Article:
Minister for Agriculture, Food and the Marine, Charlie McConalogue is fuelling a crisis by not giving an energy subsidy to the Irish seafood sector

Minister for the Marine, Charlie McConalogue is fuelling a crisis by not giving an energy subsidy to the Irish seafood sector

Irish South and West Fish Producers Organisation CEO, Patrick Murphy has criticised Minister Charlie McConalogue for washing his hands of the fuel cost crisis facing the Irish fishing industry.

The Irish fishing and processing industry has been facing a major crisis since the Russian invasion of Ukraine as the sectors watch the price of fuel soar.

To add to their problems, IS&WFPO members are facing annihilation. This has come at the hands of the current government who have decided the simplest solution to deal with the loss of Irish fishing quota due to the Trade and Cooperation Agreement with the UK, is to decommission the whitefish fleet.

The Irish fleet of 180 whitefish boats will lose up to 60 vessels, and the government’s decision not to authorise fuel supports for the industry is seen as the final solution. Instead of granting aid from the European Maritime and Fisheries Fund (EMFF), the Minister has incorrectly been using the Brexit Adjustment Reserve Fund (BAR) monies, which is meant for a Temporary Tie-up Scheme, as a method to fund Irish boats not going to sea, therefore not burning fuel.

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Irish boat owners are forced to sit in harbour and watch as their EU neighbours from France and Spain land fish from Irish waters in Irish harbours while benefitting from a fuel subsidy implemented by their governments on the back of a derogation given by the EU Commission.

The Minister for Agriculture, Food and the Marine has spent the time telling the industry that he has been assessing the situation, and even after a meeting with fishing industry representatives on Friday 23 September, the Minister has decided once again to toe the party line and not act to help the industry; as they act out their decision to relieve the country of the whitefish industry.

In his statement on the Minister’s lack of concern, the IS&WFPO CEO says:

“In his press release dated 23/09/2022 the Minister for the Marine, Charlie McConalogue, makes no mention of any movement to assist the Seafood Sector on the issue of an energy subsidy, despite the fact he has €5.5m in European Funds that could be applied to address the crisis.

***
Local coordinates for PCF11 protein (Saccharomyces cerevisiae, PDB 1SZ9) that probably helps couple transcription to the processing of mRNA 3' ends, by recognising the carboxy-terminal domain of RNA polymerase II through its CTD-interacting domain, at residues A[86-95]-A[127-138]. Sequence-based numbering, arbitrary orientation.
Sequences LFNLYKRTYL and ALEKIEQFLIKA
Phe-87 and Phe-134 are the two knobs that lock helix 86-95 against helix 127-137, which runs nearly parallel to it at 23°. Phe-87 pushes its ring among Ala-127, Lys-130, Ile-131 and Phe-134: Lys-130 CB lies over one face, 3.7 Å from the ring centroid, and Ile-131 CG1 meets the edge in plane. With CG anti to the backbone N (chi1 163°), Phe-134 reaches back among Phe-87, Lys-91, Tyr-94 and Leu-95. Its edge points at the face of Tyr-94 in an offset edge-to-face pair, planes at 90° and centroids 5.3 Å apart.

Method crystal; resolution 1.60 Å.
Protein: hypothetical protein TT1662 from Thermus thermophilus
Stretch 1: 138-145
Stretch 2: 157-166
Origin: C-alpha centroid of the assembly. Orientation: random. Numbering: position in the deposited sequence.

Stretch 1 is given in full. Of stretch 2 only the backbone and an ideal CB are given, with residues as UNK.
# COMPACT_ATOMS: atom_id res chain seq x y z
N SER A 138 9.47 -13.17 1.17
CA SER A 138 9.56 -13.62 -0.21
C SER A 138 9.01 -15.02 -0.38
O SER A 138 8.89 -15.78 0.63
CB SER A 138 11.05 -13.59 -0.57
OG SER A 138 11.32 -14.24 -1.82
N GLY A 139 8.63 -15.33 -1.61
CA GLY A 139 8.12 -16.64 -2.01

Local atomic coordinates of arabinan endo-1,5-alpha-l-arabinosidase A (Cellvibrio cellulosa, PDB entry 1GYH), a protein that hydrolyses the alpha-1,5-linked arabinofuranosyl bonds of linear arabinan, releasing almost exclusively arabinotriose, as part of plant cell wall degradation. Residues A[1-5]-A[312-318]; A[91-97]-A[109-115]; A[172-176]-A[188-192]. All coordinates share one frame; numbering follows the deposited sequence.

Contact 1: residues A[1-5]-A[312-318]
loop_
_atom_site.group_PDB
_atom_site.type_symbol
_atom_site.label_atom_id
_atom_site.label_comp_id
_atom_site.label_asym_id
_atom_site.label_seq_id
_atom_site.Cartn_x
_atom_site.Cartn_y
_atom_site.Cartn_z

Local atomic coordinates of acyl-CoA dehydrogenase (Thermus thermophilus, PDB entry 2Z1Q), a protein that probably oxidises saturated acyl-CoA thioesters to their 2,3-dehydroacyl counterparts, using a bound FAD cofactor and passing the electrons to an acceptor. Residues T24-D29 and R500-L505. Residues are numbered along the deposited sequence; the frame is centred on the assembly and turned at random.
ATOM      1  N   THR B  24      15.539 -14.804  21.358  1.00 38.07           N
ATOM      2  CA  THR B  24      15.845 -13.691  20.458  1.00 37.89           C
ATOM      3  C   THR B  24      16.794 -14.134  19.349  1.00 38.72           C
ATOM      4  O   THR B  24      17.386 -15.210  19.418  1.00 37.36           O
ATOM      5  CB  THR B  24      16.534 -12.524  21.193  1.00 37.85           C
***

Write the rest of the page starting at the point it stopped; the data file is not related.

“Had he heard us, his press release headline would read “Minister McConalogue is acting immediately to help Seafood Sector Organisations to continue to operate despite the impacts of energy costs and he also discussed EU Fisheries negotiations on quota setting for 2023”.

“We fundamentally disagree with the Minister’s view that the BAR money secured from Europe is there and being used to deal with the rising energy costs. The funds listed in the first paragraph came from a report submitted to the Minister by his Task Force in October 2021, five months before the Russian Ukraine conflict even started.

“This is really simple. Our industry, like all others, is suffering from the fallout of the Russian conflict with its neighbour, the Ukraine. The European Union show of solidarity with Ukraine has led to a removal of Russian Oil and Gas supply to the European markets and as a result, fuel costs have more than doubled.

“In recognition of the hardship and jeopardy to Europe’s fishing Industry as a result of these increased costs, the European Commission invoked Article 26.2 of the European Maritime Fisheries Fund (EMFF) under Regulation 2021/1139.

“This provides that in case of exceptional events causing a significant disruption of markets, compensation may be paid to operators of the fishery and Aquaculture sector for their income forgone or additional costs.

“The Minister has acknowledged there are unallocated funds left over in the 2014-2020 EMFF but he is still trying to decide where this money is best spent for the benefit of the Fishing Industry, and this despite all Industry Consultations clearly articulating to the Minister that the greatest threat currently is our inability to cover the additional costs of rising energy prices.

“The fishing fleets of France and Spain are receiving such funding from their Ministers giving their fishermen an unfair advantage in the Common Market.

“In short, not supporting the industry now will damage the current participants to a degree that will be damaging in the short term and probably fatal in the not so long term to come.”

Source: Press Release

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